ON MY TRAIN RIDE to DC, I perused the lengthy program for the J Street conference in order to plot out which breakout sessions I’d be attending over the next two days. The first thing I noticed was how many centrist, mainstream Jewish organizations and figures were participating: HIAS (the Hebrew Immigrant Aid Society) and Hillel International, for example, were marketing their wares at exhibitor tables. At the last J Street gathering in 2015, Hillel International CEO Eric Fingerhut had canceled his participation and refused to address the conference –- despite the attendance of one thousand J Street U students, his ostensible target audience and constituency –- because PLO chief negotiator Saeb Erekat was to be there as well.

The Reform movement, the largest stream of American religious Judaism, was out in strength, too. Back in 2009, at J Street’s first conference, the Union for Reform Judaism president, Rabbi Eric Yoffie, took the stage and referenced his strong disagreements with the new dovish organization over its positions on the 2008-09 Gaza War and the subsequent Goldstone Report. Some J Street participants responded with boos. This year, at J Street’s sixth national conference, the Reform movement hosted an official reception, two of its institutional arms, ARZA (Association of Reform Zionists of America) and the American Conference of Cantors, were participating organizations, and the directors of the movement’s Religious Action Center and Israel Religious Action Center were prominent panelists.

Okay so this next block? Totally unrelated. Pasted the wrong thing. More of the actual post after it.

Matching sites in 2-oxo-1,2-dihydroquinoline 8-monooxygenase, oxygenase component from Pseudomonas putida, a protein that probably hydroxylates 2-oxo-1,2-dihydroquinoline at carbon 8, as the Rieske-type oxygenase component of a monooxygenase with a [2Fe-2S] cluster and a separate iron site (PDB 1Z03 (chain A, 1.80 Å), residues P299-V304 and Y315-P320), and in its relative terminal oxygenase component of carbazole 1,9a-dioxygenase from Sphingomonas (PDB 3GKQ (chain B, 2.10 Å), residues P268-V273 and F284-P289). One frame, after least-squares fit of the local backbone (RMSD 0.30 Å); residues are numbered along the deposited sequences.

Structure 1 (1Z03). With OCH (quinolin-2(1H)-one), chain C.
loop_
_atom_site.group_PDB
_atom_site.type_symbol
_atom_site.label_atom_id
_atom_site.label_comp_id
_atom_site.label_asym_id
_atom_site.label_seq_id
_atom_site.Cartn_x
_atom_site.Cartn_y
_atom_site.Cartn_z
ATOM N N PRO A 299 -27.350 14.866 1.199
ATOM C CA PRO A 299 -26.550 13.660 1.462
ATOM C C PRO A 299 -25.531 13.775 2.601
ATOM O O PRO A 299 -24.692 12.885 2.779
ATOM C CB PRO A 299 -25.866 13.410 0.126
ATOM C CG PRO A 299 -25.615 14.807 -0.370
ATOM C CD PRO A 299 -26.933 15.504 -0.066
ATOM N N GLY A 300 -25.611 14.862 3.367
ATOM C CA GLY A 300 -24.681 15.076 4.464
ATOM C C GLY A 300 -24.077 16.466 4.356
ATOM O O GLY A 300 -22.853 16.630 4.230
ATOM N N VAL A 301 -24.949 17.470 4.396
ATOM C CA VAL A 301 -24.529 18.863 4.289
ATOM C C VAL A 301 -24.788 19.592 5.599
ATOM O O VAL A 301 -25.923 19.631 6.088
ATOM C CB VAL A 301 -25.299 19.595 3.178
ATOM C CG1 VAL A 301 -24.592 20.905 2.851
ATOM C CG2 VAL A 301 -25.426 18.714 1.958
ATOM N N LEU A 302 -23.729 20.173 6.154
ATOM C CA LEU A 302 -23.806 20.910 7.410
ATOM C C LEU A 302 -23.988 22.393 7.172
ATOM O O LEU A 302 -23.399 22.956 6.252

That’s not all. The centrist Israel Policy Forum, which was brought back to life in 2012 as a response to J Street’s exaggerated leftism, as IPF’s organizers saw it, this time hosted a breakout session that focused on the two-state solution security plan it has been promoting in recent months. Barry Shrage, President of Combined Jewish Philanthropies (the Jewish federation of Boston), took part in a plenary discussion on “American Jewish Leadership in the Trump Era” (though the scuttlebutt has it that he took plenty of heat back home for doing so), as did Nancy Kaufman, CEO of the National Council of Jewish Women.

On the other hand, there was no one speaking at this conference on behalf of Jewish Voice for Peace. In 2011, J Street drew intense criticism from the mainstream Jewish community after including JVP director Rebecca Vilkomerson on a panel on BDS, the Boycott, Divestment, Sanctions movement. Nor was there any real effort to assess the viability or feasibility of the two-state solution or to muse about possible alternative final-status arrangements. There was certainly nothing akin to the 2015 plenary session, “Does Liberal Zionism Have a Future?”, in which former Israeli MK Marcia Freedman, the founder of Brit Tzedek V’Shalom, questioned the need for a “Jewish state” and raised the possibility of Jews having a refuge and “protected minority” status in a democratic, but not necessarily Jewish, country.